Converting Discovery and Technology Advances into Clinical Impact
Medical advances have contributed to a near doubling of life expectancy over the past century and will produce more than 1 billion individuals over age 60 worldwide. However, this monumental achievement has also fueled dramatic increases in the incidence of diseases such as cancer.
As a father to three teenagers, a son whose father lost his battle with cancer, and a physician-scientist specializing in cancer research, the facts about cancer deeply trouble me. Cancer will claim 100 million lives worldwide over the next 10 years. One in two men and one in three women will face cancer in their lifetime. Seventy percent of cancers occur in low- and middle- income countries, and an overwhelming majority of these populations do not have access to advanced cancer care. The economic impact of cancer will exceed $3 trillion annually while the social and emotional toll on patients and their families are incalculable.
My life’s work has been focused on understanding the core molecular pathway for aging, the determination of the basis for the intimate link between advancing age and increased cancer incidence and the demonstration that aging can be reversed. Age is the greatest risk factor for developing cancer. We lose people to cancer every day and, as the problem accelerates with an aging population, we must act with urgency. Patients are counting on us.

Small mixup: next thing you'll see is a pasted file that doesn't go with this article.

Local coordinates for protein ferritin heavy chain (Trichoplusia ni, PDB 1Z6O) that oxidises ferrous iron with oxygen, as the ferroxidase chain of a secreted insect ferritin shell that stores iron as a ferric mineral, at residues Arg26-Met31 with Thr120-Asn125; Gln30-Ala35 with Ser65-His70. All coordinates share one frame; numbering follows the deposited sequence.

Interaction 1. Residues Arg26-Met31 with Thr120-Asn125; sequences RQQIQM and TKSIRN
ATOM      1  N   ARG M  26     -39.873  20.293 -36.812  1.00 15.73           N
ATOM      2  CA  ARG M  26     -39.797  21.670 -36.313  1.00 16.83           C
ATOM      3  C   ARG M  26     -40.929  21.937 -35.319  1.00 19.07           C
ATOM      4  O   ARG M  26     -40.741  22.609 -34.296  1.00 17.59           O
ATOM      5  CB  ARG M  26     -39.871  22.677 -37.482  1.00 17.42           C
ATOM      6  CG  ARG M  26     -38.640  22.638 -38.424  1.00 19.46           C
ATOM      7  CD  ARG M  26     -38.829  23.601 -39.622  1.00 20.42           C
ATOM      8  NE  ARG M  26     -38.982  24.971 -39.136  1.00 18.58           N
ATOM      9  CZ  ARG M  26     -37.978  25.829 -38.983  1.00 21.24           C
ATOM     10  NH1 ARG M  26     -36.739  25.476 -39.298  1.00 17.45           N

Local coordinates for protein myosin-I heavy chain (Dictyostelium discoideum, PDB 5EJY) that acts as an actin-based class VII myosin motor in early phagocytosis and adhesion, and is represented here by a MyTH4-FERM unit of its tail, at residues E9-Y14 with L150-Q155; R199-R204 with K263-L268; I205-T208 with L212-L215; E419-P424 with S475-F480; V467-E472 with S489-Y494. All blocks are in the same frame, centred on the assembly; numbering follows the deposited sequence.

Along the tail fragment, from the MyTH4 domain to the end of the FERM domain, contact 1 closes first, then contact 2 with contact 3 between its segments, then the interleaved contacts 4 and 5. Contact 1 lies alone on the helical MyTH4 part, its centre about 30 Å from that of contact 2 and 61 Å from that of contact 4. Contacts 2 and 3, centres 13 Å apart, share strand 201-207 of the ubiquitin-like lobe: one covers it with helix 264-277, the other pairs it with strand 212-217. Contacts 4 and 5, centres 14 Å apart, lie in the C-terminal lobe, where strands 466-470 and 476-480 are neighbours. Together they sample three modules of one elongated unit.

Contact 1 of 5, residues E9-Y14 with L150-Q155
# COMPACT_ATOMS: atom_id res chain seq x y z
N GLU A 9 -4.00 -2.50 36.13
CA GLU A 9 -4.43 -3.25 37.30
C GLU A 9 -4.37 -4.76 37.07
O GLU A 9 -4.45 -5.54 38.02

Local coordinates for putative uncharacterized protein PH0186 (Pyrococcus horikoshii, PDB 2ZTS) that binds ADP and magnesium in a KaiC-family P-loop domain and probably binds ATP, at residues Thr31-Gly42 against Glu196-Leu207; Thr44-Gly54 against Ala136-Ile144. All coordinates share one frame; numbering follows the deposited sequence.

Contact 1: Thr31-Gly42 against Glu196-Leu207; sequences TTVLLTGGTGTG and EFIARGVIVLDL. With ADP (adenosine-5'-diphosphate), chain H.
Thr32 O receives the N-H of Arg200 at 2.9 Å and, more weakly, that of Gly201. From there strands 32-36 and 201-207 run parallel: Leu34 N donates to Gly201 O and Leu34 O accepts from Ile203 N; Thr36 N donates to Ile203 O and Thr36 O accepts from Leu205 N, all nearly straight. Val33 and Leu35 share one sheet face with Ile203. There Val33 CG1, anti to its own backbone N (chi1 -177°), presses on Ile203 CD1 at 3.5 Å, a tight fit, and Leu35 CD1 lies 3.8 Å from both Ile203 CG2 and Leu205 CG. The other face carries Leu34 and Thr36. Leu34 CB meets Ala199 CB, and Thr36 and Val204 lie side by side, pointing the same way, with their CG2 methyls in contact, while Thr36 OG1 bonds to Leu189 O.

To impact the problem, we must recognize that discovery is not enough, and technology is not enough. We need to convert these advances into clinical impact in the way that really helps patients in the form of new prevention policies, early detection methods such as inexpensive blood tests and curative therapies for everyone, everywhere. And the solution for these grand challenges will come from knowledge, science-driven policy, innovation and collaboration.
Latest Discoveries in Cancer & Aging
Investing in good science and emerging therapies to reduce cancer is also vitally important. In fact, over 80 percent of the gains in life expectancy for cancer patients have been attributable to new treatments. According to researchers at The University of Chicago, if more investments were made into emerging therapies to reduce cancer, a 10 percent reduction in cancer-related deaths in the U.S. could produce an estimated $4.4 trillion in savings to current and future generations. The need for more investments in innovation is clear so we can reduce the devastating burden of cancer on individuals and their loved ones.
Equally, there is a need to invest in people. People are an organization’s most valued asset to ensure future generations of leadership in the field of science. It is vital to raise the standards of graduate education programs by investing in faculty who embrace training the next generation of leaders, by creating new curriculum to foster independent innovative thinking, and by providing basic science training focused on illuminating new cancer mechanisms that are informing new prevention and treatment approaches. The next generation of physician scientists must also gain practical experience in management, finance, communication, and social skills in order to enhance their effectiveness in their careers.